Also Sorbus latifolia is a french sorb with superior tasting fruit and is more cold hardy
 
Tj Jefferson
pollinator
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How does one get it in the US? I’m into anything.
 
Posts: 7487
Location: Ozarks zone 7 alluvial,black,deep clay/loam with few rocks, wonderful creek bottom!
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After the 100 days of stratification take out the seeds and sow them in weed free soil in abox or so.
3 to 4 weeks later you will see the small trees starting to grow.
Plant each seedling into a jiffypot made of turf or coconut (this is important!) and water regularly, but not too much.  



Philip, I am at this stage...100 days of stratification is up tomorrow.  I have a flat of weed free potting soil ready.  My question is do I keep them in the house where it is above freezing or outdoors (we have 13F due on friday morning) or in my hoop house that will freeze at night but warms nicely in the daytime?  I don't see any that have sprouted yet but have not removed from the jar to look more closely.  

Thanks!
 
Philip Heinemeyer
Posts: 40
Location: central brittany, france
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Keep them in the house cause the warmth will be good.
If the 100 days are over they should be ready to be sown.
If you check them and none have sprouted maybe sow half of them and leave the other half in the fridge for another week or so.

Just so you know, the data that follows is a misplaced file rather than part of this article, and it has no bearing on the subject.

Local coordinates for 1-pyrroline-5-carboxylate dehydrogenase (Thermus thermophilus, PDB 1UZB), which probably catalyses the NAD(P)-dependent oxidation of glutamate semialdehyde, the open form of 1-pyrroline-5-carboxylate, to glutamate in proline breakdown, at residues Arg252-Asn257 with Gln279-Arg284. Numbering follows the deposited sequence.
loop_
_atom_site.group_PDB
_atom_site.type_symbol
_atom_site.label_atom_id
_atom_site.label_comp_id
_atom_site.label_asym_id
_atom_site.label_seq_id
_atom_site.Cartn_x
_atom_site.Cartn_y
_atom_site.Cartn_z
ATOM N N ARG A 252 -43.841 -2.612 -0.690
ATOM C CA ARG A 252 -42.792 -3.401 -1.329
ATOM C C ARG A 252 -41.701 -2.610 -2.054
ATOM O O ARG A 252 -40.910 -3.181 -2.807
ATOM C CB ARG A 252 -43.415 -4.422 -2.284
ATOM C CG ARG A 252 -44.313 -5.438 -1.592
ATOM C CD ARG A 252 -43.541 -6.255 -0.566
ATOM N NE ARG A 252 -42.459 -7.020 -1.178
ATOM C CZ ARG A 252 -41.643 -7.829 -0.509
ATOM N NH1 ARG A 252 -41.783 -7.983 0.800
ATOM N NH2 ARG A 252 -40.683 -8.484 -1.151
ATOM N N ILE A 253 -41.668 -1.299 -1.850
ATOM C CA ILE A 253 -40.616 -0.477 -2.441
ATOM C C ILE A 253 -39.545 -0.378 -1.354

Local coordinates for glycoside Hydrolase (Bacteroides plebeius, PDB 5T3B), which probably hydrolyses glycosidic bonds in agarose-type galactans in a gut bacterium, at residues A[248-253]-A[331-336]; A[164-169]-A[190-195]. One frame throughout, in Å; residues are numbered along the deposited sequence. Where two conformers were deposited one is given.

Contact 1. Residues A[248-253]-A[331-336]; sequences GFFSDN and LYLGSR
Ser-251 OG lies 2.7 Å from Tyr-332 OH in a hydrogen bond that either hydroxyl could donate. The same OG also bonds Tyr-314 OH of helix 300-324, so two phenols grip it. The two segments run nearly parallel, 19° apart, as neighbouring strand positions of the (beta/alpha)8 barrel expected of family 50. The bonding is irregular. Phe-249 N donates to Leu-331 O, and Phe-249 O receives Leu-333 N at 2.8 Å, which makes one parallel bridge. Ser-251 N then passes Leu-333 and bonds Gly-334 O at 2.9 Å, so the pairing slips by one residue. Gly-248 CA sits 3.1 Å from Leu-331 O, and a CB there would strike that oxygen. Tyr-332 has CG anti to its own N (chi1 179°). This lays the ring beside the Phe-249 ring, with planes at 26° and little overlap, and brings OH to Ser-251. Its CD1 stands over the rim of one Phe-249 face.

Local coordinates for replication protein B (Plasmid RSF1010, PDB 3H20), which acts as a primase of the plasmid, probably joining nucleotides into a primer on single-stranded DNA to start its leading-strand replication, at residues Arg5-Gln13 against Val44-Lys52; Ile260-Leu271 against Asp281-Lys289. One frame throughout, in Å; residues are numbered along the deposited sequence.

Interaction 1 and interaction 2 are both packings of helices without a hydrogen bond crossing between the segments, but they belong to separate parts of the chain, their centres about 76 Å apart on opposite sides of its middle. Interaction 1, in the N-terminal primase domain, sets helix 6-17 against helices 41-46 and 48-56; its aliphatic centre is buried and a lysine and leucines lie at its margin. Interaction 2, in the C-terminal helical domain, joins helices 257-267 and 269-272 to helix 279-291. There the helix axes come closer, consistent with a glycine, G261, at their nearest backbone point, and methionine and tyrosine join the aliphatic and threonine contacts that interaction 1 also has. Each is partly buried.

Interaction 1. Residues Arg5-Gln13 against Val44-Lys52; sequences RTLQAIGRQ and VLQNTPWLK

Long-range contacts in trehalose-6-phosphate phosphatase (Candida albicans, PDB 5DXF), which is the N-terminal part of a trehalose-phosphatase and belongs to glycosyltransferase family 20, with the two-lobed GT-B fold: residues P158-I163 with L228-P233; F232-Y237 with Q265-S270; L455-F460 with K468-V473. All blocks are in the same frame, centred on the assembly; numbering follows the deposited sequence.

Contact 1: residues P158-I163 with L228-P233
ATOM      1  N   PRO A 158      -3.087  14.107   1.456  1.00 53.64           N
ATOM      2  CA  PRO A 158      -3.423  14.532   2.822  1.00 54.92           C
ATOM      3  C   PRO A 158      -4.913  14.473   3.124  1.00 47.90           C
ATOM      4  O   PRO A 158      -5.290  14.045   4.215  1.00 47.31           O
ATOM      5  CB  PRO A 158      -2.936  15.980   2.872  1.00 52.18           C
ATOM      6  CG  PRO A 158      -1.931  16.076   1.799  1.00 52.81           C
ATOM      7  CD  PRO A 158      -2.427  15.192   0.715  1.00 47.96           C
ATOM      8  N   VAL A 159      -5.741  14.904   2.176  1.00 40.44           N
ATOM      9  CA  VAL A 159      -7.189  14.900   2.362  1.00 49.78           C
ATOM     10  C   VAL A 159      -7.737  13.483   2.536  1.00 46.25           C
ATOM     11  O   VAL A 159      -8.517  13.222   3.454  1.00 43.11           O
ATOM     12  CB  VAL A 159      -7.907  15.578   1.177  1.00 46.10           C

Good luck.
 
Judith Browning
Posts: 7487
Location: Ozarks zone 7 alluvial,black,deep clay/loam with few rocks, wonderful creek bottom!
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Thank you Philip!

After checking the date on the jars I see that I put them in the refrigerator November 7 and 8th so it is only just over 90 days...will give them another week and in the meantime I've brought the flat in for the soil to warm to room temperature.  

 
Judith Browning
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Location: Ozarks zone 7 alluvial,black,deep clay/loam with few rocks, wonderful creek bottom!
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Philip, My seeds are sprouting!!!

...just a few, but enough early ones to have hope for all
They've been out of the refrigerator and in soil for a couple weeks now I think.

I'll get them in a sunny window today.

Do I wait until we are frost free to put them outdoors? ...I have a hoop house that will keep them above freezing most nights and I suppose if it drops into the twenties I could bring them back in?